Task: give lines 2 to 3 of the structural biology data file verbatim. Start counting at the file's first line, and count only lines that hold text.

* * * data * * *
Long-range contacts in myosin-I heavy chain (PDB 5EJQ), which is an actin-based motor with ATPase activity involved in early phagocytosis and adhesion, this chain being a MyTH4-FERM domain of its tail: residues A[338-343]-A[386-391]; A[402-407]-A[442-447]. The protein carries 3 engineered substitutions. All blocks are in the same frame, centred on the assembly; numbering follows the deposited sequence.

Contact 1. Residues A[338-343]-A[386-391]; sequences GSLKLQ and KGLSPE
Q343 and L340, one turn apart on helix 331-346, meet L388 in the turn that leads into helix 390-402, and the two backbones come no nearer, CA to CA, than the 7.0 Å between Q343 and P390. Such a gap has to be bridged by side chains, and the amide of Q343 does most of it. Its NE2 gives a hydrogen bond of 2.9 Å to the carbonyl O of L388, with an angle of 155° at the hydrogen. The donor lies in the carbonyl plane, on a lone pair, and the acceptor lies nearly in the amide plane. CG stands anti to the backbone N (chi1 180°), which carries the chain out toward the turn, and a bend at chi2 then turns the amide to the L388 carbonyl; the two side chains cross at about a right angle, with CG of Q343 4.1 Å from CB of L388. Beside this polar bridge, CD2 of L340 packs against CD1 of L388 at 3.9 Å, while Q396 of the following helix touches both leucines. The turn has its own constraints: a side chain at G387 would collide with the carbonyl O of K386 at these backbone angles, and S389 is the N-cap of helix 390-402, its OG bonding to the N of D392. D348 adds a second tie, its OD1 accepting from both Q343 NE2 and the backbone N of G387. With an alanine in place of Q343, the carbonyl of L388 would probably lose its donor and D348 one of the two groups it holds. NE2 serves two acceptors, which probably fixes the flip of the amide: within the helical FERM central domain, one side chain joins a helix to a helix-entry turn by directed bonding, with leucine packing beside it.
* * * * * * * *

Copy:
Contact 1. Residues A[338-343]-A[386-391]; sequences GSLKLQ and KGLSPE
Q343 and L340, one turn apart on helix 331-346, meet L388 in the turn that leads into helix 390-402, and the two backbones come no nearer, CA to CA, than the 7.0 Å between Q343 and P390. Such a gap has to be bridged by side chains, and the amide of Q343 does most of it. Its NE2 gives a hydrogen bond of 2.9 Å to the carbonyl O of L388, with an angle of 155° at the hydrogen. The donor lies in the carbonyl plane, on a lone pair, and the acceptor lies nearly in the amide plane. CG stands anti to the backbone N (chi1 180°), which carries the chain out toward the turn, and a bend at chi2 then turns the amide to the L388 carbonyl; the two side chains cross at about a right angle, with CG of Q343 4.1 Å from CB of L388. Beside this polar bridge, CD2 of L340 packs against CD1 of L388 at 3.9 Å, while Q396 of the following helix touches both leucines. The turn has its own constraints: a side chain at G387 would collide with the carbonyl O of K386 at these backbone angles, and S389 is the N-cap of helix 390-402, its OG bonding to the N of D392. D348 adds a second tie, its OD1 accepting from both Q343 NE2 and the backbone N of G387. With an alanine in place of Q343, the carbonyl of L388 would probably lose its donor and D348 one of the two groups it holds. NE2 serves two acceptors, which probably fixes the flip of the amide: within the helical FERM central domain, one side chain joins a helix to a helix-entry turn by directed bonding, with leucine packing beside it.